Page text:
The first chapter sets the scene in the wilderness of upper New York in the eighteenth century, during the colonial wars between England and France. The year is 1757, and the English are hard pressed. In midsummer, the small English contingent at Fort William Henry are informed by an Indian “runner” (scout) that a large French force under Montcalm is advancing on their position. Colonel Munro, the English commander, has requested assistance from an English army of five thousand men stationed less than a day’s march away, at Fort Edward, under the command of General Webb. Fifteen hundred men depart from Fort Edward for Fort William Henry. Munro’s two daughters, Cora and Alice, have requested to visit their father. They are about to depart in a small party, separate from the military contingent. They are accompanied by the Indian scout, whose name is Magua (who travels on foot), and a young army officer named Major Duncan Heyward.
Magua is to guide the small party to Fort William Henry by a quicker but less well known route than the one taken by the military column. Alice does not like the look of the Indian, but Hayward assures her he is trustworthy. The danger is that they may be ambushed in the forest by Indians. The party is joined by David Gamut, a singer and teacher of religious songs from Connecticut. Cora takes a liking to him and allows him to journey with them. David always carries his song book with him, but when he takes it out and begins to sing, Heyward, acting on Magua’s advice, tells David it would be dangerous for him to continue; they need to be as quiet as possible on their dangerous trip. A hostile Indian, undetected, watches them pass.
The first two chapters introduce the setting, several of the major characters and at least one of the major themes. The setting is the wilderness, in which the natural hazards and difficulties presented by mountains, forests and rivers combine with the dangers that arise from the presence of hostile Indians. The prevailing atmosphere of the novel, the immediate presence of deadly danger, is thus established from the beginning.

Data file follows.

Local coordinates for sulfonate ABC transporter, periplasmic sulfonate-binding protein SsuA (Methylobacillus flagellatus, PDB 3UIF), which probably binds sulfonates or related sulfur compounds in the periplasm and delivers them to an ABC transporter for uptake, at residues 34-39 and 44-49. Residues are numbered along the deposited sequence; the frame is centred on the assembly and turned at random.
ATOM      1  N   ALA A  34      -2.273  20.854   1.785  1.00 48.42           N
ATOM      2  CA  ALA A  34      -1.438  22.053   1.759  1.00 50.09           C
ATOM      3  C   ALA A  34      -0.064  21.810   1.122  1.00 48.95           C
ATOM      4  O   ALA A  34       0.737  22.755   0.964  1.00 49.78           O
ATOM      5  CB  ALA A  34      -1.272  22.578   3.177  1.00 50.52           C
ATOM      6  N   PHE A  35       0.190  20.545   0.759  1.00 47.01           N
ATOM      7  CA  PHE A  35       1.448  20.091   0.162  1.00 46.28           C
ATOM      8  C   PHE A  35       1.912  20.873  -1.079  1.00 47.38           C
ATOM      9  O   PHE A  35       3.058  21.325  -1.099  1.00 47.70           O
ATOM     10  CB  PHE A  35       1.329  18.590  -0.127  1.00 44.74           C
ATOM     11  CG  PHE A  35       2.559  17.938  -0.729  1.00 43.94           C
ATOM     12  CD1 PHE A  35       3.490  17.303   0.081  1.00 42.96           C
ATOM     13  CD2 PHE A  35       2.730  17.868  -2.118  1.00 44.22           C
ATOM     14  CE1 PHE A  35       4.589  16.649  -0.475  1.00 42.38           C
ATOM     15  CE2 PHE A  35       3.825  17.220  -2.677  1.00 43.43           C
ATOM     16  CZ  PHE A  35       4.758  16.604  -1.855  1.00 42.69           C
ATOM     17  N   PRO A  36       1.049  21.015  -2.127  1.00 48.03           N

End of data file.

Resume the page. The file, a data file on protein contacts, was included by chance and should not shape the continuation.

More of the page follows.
The theme of Indian savagery, which is also a constant in the novel, is introduced in chapter I. The English colonists have suffered recent massacres in which “the natives of the forests were the principal and barbarous actors.” The racial stereotyping—Indians as savages—is also apparent in the first description of Magua, in which he is presented as “savage and repulsive”; his eye has a quality of “native wildness” to it. His cunning is also emphasized. Also, Cora regards him with a mixture of admiration and horror, and in chapter II, Alice is terrified of Magua. However, in other parts of the book, sometimes in Hawkeye’s comments or in Cooper’s narration, a more respectful view of Indians and their culture is expressed.
The theme of interracial relationships is foreshadowed in Chapter II. Cora asks Heyward whether Magua should be distrusted just because of the color of his skin. Her remark is overheard by Magua, and he openly admires her. This appears to be the beginning of the attraction Magua feels for the white woman, with its disastrous consequences.
Cooper’s description of David Gamut’s ungainly physical appearance in Chapter I is intended to be amusing, although Cooper’s attempts at humor are frequently heavy-handed. Later, Gamut will be the butt for the humor of Hawkeye, the main character in the story who is to be introduced in the next chapter.